“And we’ve just gone away and gone what are the weaknesses? What can we do about that? What can we do and where were other people? Where do we think they were running their power unit? Because everyone had very diverse programmes in testing.
“So we spent a lot of time looking for all of that. But we just quietly got on with our thing. It was clear that we were in the mix and [it was] don’t let ourselves get distracted too much, focus on ourselves, because we’re in charge of what we’re doing.”
Photo by: Mark Sutton / Motorsport Images
The aerodynamic rule changes for 2021 are the key to everyone’s performance, and AlphaTauri’s switch of tunnel scale gave an extra focus to that process.
“The floors have changed dramatically because of the regulation change,” says Egginton. “And the diffuser and the way the car works aerodynamically at the rear. Everyone was trying to recover load, and we recovered a reasonable chunk.
“Now we’re trying to give the car a wider operating window aerodynamically to work in. Especially in low speed, and then the driver can exploit that, and we’ll go quicker.
“I think we’ve got a good view on what the car is and then that allows you to say, what do you want to target? So, it is aero development, it is exploiting more performance from the areas of the car which had been affected by the regulation changes, and making sure that the changes, as we develop, we don’t upset something else.
“It’s just rolling development. We’ll have some new bits in Imola, we’ll have some new bits in Portugal, we’ll have some new bits in Spain. So it’s incremental. There are no headline grabbers. But by Spain, we should have a nice step forward.”
Mention of the upcoming run of circuits highlights one of the issues that the team suffered from last year – inconsistency. The key goal is to maintain the Bahrain qualifying performance at a range of different venues.
“Last year, we were in that mix,” says Egginton. “But the variance in our performance across the midfield was a bit greater than we wanted. Some weekends we had the car working really well, other weekends we struggled a little bit.
“The second half of the year that variance reduced. There were certain things we did to try and do that. And then this year – again, it’s a sample of one – it appears we’re back in that mix, with a rookie driver as well.
“So it looks like whatever we’re doing, it’s allowing him to get into it quickly. We probably need to see the next couple of races, and then form a view, are we more consistent?
“I was happy with the pace of the car last year, but there were a couple of events where it performed really well, and a couple of events where we went home a bit sad.
“We want to try and minimise that and you’ve got to do it in the midfield, because it’s so tight. Everyone’s stealing points off everyone, and you can’t afford to drop points.”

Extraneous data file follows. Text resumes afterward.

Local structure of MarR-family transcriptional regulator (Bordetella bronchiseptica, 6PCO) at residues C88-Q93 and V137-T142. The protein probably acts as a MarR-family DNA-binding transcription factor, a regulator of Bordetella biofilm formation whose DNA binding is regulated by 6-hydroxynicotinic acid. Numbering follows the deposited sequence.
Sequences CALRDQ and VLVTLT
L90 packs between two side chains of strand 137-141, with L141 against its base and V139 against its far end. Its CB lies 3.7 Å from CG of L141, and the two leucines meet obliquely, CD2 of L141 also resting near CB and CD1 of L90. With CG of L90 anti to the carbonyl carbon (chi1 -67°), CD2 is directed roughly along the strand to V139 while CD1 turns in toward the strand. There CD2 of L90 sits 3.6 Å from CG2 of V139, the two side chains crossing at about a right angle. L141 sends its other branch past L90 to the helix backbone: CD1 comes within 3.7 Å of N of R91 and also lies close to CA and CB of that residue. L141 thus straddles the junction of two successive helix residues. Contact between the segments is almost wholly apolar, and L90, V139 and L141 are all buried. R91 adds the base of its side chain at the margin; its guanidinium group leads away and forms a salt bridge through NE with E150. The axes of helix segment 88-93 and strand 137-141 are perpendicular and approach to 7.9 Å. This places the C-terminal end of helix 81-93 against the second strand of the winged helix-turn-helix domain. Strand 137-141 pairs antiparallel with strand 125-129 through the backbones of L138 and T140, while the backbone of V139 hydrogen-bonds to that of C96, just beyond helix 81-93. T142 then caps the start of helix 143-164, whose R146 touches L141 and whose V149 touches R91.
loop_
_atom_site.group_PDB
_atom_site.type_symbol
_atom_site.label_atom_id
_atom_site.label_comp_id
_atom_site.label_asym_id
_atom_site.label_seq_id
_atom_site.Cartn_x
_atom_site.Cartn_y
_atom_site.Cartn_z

Gasly can be a reference for Tsunoda
The drivers are the final part of the equation, and it’s evident that AlphaTauri has put together an intriguing combination.
Apart from his half season with RBR in 2019 Gasly has been with the team since October 2017, again contributing to that priceless continuity. His confidence is sky high after last year, and instead of fretting about no longer being in the Red Bull, he’s thriving in his current environment.
“He is good because he’s got the reference to last year,” says Egginton. “This year’s car is an evolution of last year’s car and he knows how last year’s car performed, as do his engineering crew, and that helps Yuki if he’s struggling with something. He has a reference.
“Pierre is able to tell us in detail what’s changed, what’s better, what’s worse, so that’s good. And then that combined with the correlation, it helps us potentially answer some of the questions Yuki might have.”
George Russell, Williams FW43B, and Yuki Tsunoda, AlphaTauri AT02
Photo by: Mark Sutton / Motorsport Images
Tsunoda meanwhile is bringing a buzz and excitement to the camp. The team knows it has someone who is determined to make his mark, and will go for it in all circumstances.
“He’s on a very steep learning curve as any young driver is coming into the F1 world,” Egginton says of the rookie.
“He’s taking it step-by-step. He’s absorbing a lot of information. And he’s communicating well, and we’re understanding what he wants from the car. And he’s working well with the engineering team.
“AlphaTauri/Toro Rosso has got a history of working with young drivers. And without being big-headed, the team’s good at working with young drivers. I think it’s fair to say that the record of the drivers that have been through the team highlights that the engineers are good.
“We’re going to have ups and downs, but he’s delivering, and I think that’s important, because we’re firmly in the midfield it appears. And he’s got Pierre to learn from.”
The team is now preparing for its home race at Imola, a venue Tsunoda knows well from testing, and where Gasly qualified an impressive fourth just a few months ago. Will a second sample give a true indication of the AT02’s potential?